but accompanied with a crackling and rattling noise that was like the laughter of devils." "By the Lord it has. "why. staggered." he said. I've hit a man!" He stood with his head forward for a moment as if looking or listening. "Look out." he admitted. Look a bit dry. "has a rum smell. "The sign of the flaming tower. slipped and went sprawling with his boots in the air." said Father Brown. "Put down that hose." he shouted. The gardener caught the cold crash of the water full in his face like the crash of a cannon-ball. "that one of the Admiral's scientific predictions is coming true tonight. "Why. hailing them with a brandished rake and a horribly bellowing voice. still trailing the hose behind him. 108 . Flambeau. you've cut off the tulip's head. "My God! what is this?" cried Sir Cecil Fanshaw. and sent the driving water from his hose into the heart of the red patch." Father Brown stood ruefully contemplating the decapitated plant. "do you know. and Sir Cecil could have that sword the Admiral threw away by the fence here. This story is going to end in smoke. looking round in a sort of wonder." said the staring Flambeau. Almost as he spoke the huge figure of the hairy gardener appeared on a higher ridge of the trenched and terraced lawn. you always carry? That's right. but its outline was curiously dim. and then set off at a trot towards the tower. you've got that swordstick. "Your river mist. Samson. "I suppose it's a pity I didn't find the spud. How grey everything looks!" "The mist's rising from the river. scratching his head." replied the reverend gentleman weakly." cried Flambeau. don't you think?" He turned the little tap on the instrument." He made a wavering half-turn of apology towards the gardener. I think. You should have seen me with the spud! Talking of tools. and the water shot out straight and solid as a long rod of steel.discrimination: "The red tulips before the yellow." said Father Brown. who was very white." cried Fanshaw. "But you can't mean—" "I mean. I upset some wine at dinner. "How very dreadful!" said Father Brown. with the hose still spouting in his hand. The tower was quite close." As he spoke a most beautiful rose-red light seemed to burst into blossom like a gigantic rose. "Mine does seem to be a rather kill or cure sort of watering. "put down that hose and go to your—" "I am fearfully clumsy.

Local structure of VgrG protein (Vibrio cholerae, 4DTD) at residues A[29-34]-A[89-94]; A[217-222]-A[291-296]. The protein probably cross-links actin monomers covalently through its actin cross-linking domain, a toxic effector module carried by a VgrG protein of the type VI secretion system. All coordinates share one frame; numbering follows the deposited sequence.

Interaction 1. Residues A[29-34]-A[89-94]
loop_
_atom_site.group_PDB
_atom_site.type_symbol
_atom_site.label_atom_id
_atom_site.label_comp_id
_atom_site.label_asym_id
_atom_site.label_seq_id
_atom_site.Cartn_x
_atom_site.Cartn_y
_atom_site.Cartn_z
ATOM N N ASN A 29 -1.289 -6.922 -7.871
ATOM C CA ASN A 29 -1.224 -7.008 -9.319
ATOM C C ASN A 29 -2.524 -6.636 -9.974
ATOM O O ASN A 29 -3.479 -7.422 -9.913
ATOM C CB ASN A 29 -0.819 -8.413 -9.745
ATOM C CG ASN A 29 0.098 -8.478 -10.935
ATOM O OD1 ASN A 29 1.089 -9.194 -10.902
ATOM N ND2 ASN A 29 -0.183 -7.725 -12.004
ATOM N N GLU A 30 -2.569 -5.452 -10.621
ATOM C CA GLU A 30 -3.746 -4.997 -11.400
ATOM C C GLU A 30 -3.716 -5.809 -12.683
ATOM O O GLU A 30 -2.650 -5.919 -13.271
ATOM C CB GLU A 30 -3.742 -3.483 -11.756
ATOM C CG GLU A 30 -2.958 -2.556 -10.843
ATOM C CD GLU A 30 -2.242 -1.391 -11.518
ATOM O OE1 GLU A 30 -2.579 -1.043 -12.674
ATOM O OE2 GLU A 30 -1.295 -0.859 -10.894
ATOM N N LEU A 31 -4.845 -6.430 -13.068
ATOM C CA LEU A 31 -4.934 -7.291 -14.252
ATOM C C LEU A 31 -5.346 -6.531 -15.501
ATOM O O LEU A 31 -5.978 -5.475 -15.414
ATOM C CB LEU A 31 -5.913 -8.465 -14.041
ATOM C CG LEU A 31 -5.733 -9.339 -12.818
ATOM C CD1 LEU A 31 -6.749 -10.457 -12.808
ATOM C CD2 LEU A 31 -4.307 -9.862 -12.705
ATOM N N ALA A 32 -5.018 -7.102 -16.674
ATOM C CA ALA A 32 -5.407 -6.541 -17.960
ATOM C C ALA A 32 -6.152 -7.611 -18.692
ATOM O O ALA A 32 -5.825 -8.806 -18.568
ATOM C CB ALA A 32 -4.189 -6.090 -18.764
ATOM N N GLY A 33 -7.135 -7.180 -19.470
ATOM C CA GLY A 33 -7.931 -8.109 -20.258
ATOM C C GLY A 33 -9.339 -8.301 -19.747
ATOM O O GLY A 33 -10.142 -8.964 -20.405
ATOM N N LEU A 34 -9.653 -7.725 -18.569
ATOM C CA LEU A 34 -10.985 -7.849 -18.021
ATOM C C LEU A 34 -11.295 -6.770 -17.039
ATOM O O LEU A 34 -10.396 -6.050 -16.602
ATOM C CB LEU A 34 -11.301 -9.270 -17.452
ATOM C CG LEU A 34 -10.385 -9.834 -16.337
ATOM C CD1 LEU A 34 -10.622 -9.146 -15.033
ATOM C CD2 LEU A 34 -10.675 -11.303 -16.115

waving others to come on. they looked like devils carrying instruments of torture. He heard the crashing fall. Behind him came the two negroes. call out to that canoeing girl. When the priest heard the voice. One was: "Knock these fellows down somehow and tie them up. But he remained composed. In the dim garden behind them a distant voice was heard calling out brief directions." "This is rather a curious kind of tower. Ask her if they could get some buckets across and fill them from the river. especially as the fourth man still hovered near the house. he merely imagined how it would whirl round them as they wrestled. But in the blood-red glare. a terrible change came over his countenance. but now seemed to shrink a little as it hissed under the torch of the long silver spear of water." At the same instant the monstrous figure of the gardener with the streaming beard stood again on the green ridge against the sky. nobody can be killed." Flambeau turned electrified eyes upon his friend. "I suppose it can't spread to the house." said the priest quietly. and attended to no other business. knowing only by the noise and that semi-conscious corner of the eye. and never took his eye off the patch of flame which had begun by spreading. with their black faces and yellow figures. He gave two brief directions to his friends." The other was: "As soon as you get a chance. she's over on the bank with the gipsies. there's rope down by those faggots. anyhow. He never turned his head to look at the strange fight that followed between the foes and friends of the mysterious fire."Lucky we hadn't gone to bed!" ejaculated Fanshaw. but now waving not a rake but a cutlass." Then he closed his mouth and continued to water the new red flower as ruthlessly as he had watered the red tulip. and his friend's gasp of triumph as he dashed on to the first negro. it always kills people who are somewhere else. and the cries of both the blacks as Flambeau and Fanshaw bound them. Flambeau's enormous strength more than redressed the odds in the fight. but Fanshaw only said rather absently: "Well. They want to take away my nice hose. "when it takes to killing people. "that the wooden fence that might have carried it was cut away. He heard also the water broken by the paddles of a 109 . He almost felt the island shake when Flambeau collided with the huge gardener. only a shadow and a voice. He kept his finger along the nozzle of the pipe to ensure the aim. whoever they are. also with the old crooked cutlasses out of the trophy. the exciting incidents that began to tumble themselves about the island garden." "You may remember." observed Father Brown.